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Mindanao: The Way Forward, One Year Hence

February 3, 2010

By Crisanto Cayon, Steven Rood

Now that the Philippines is gearing up for the May 2010 general elections, and Mindanao looms large as a policy issue, it is worthwhile to look back over the year and examine discussions that took place in 2009 in light of what subsequently transpired. A year ago, ABS-CBN News Channel (ANC) gathered newsmakers concerned with Mindanao together for a forum in Davao. ANC broadcast “Mindanao: The Way Forward,” with support from The Asia Foundation and the Embassy of Canada, as a 3-hour special in two segments on February 6 and 7, 2009.

Viewing the show a year later, one is immediately struck by the cruel irony in a comment that Congressman Pax Mangudadatu made at the beginning of the forum that peace and order is not a problem in his province of Sultan Kudarat in Mindanao. On Nov. 23, 2009, it was his family that was the primary victim of the massacre in the neighboring province of Maguindanao when his nephew Esmael Mangudadatu attempted to file papers for his candidacy for governor. Fearing trouble, he sent female relatives, including his wife and journalists, to actually deliver the papers; they were waylaid and more than 50 slain.

That is the sort of image that haunts Mindanao – of violence stemming from many different causes. A focus of the discussion in early 2009 was the aftermath of the failed agreement between the government and the Moro Islamic Liberation Front (MILF), the Memorandum of Agreement on Ancestral Domain (MOA-AD), which the Philippine Supreme Court ruled unconstitutional. In the wake of the debacle, attacks occurred on civilian communities, the Armed Forces of the Philippines pursued the attackers, and the International Monitoring Team (IMT) policing the previous cessation of hostilities withdrew. Hundreds of thousands of civilians were internally displaced, straining the resources of both Philippine and international agencies. One year on, some internally displaced persons (IDPs) had returned to their homes, but there were still around 170,000 displaced persons in Maguindanao. As IDPs continue to leave the camps, some questions remain outstanding: Did they actually return to their places of origin, given that some of these places remain unsecured? And do they still have lands to go back to, and resources to rebuild their homes and livelihood? There are also nagging questions about how effectively the national government, aid agencies, and local governments provided relief. Just keeping track of the total numbers was a challenge (different entities provide differing figures at any given time), accusations of food blockades were bandied about, and a spokesman for the military labeled IDPs as “enemy reserve forces” because a portion of relief goods found their way into MILF camps.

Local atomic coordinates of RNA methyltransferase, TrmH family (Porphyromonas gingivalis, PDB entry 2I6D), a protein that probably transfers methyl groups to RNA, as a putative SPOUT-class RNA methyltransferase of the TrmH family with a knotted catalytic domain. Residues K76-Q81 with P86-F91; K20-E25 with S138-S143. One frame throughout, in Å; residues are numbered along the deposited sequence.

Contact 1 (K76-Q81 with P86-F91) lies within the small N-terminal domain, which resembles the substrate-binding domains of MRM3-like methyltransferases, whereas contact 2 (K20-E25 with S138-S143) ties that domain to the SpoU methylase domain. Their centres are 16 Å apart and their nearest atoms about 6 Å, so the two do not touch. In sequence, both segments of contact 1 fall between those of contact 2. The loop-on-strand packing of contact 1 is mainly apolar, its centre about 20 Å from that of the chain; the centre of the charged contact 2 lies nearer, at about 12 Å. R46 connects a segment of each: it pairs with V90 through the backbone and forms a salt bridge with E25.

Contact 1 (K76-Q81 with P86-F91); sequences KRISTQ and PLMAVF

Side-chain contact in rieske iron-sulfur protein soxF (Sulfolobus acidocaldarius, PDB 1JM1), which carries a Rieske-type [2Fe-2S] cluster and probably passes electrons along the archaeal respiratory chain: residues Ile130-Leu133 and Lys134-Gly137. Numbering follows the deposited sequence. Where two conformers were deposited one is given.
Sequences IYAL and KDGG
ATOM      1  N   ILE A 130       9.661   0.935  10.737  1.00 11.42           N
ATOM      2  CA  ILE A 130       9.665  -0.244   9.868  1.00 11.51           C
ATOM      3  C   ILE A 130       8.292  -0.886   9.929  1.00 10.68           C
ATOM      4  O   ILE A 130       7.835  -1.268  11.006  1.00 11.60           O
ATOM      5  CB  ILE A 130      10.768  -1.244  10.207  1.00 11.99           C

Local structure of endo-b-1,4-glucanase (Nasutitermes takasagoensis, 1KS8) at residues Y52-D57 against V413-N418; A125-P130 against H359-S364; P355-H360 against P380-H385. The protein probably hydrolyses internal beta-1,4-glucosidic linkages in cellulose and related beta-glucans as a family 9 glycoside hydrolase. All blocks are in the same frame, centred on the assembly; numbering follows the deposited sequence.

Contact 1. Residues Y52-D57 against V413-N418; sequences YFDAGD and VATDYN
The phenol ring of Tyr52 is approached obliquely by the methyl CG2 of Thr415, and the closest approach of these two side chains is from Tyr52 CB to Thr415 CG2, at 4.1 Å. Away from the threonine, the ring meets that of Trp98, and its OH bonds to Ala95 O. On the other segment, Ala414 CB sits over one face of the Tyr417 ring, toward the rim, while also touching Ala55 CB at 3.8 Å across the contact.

In this discouraging light, it is heartening that the then Presidential Advisor on the Peace Process, Hermogenes Esperon Jr., was correct when he predicted in the ANC broadcast that 2009 would be a “comeback year” for the peace process.  By July, the government had issued a suspension of offensive military operations (SOMO) and a few days later, the MILF responded with a suspension of military actions (SOMA). This paved the way for renewed peace talks, the progress of which continues. In November, the two sides invited countries and international non-government organizations (including The Asia Foundation) to join an International Contact Group (ICG). The ICG was present at Kuala Lumpur talks in early December that led to an agreement to redeploy the International Monitoring Team (IMT), invite new countries to join the IMT, and add a “civilian protection component” that initially includes the domestic Mindanao Peoples Caucus and the international Nonviolent Peaceforce.